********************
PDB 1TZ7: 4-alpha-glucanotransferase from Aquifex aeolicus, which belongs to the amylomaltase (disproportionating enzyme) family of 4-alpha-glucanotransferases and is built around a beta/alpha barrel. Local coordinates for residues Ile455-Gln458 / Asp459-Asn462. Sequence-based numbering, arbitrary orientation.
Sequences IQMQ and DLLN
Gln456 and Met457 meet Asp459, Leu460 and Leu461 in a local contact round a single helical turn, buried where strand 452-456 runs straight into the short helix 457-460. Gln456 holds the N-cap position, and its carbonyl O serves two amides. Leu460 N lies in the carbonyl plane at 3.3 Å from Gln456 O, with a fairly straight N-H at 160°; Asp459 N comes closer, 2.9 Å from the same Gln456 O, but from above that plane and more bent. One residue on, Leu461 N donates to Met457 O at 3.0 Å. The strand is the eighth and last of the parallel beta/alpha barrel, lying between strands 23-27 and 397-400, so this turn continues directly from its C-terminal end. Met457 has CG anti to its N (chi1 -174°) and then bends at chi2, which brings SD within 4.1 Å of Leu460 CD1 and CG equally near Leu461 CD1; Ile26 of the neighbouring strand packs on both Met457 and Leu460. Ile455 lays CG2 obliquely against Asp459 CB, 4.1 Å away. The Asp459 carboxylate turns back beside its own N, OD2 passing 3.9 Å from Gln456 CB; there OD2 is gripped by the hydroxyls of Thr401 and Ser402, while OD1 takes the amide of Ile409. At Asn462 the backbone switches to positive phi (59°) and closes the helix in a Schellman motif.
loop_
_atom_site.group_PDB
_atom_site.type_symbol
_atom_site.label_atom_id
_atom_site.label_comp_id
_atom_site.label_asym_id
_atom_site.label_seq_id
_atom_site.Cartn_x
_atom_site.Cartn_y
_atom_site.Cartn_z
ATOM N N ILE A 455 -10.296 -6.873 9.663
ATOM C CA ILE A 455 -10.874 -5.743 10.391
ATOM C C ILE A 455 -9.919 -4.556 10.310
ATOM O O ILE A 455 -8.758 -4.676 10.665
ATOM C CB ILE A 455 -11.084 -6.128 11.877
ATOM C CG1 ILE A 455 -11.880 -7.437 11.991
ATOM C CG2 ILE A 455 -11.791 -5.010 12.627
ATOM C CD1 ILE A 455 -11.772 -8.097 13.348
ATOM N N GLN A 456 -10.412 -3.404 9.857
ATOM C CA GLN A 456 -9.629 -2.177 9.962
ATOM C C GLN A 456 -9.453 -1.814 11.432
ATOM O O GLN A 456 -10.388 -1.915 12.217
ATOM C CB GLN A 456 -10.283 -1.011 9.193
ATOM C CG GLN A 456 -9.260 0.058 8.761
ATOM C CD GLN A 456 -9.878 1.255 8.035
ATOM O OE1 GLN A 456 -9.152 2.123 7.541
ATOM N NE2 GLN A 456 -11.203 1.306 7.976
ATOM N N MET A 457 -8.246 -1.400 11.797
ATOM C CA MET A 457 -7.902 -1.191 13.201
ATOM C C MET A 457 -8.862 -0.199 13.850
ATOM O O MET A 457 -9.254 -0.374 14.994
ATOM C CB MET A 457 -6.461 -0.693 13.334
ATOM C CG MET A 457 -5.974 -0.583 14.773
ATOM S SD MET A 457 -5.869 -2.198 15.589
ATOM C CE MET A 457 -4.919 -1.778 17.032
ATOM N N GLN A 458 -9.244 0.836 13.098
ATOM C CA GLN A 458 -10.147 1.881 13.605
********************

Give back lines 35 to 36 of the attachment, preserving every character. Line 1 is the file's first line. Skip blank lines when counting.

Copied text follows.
ATOM C CB MET A 457 -6.461 -0.693 13.334
ATOM C CG MET A 457 -5.974 -0.583 14.773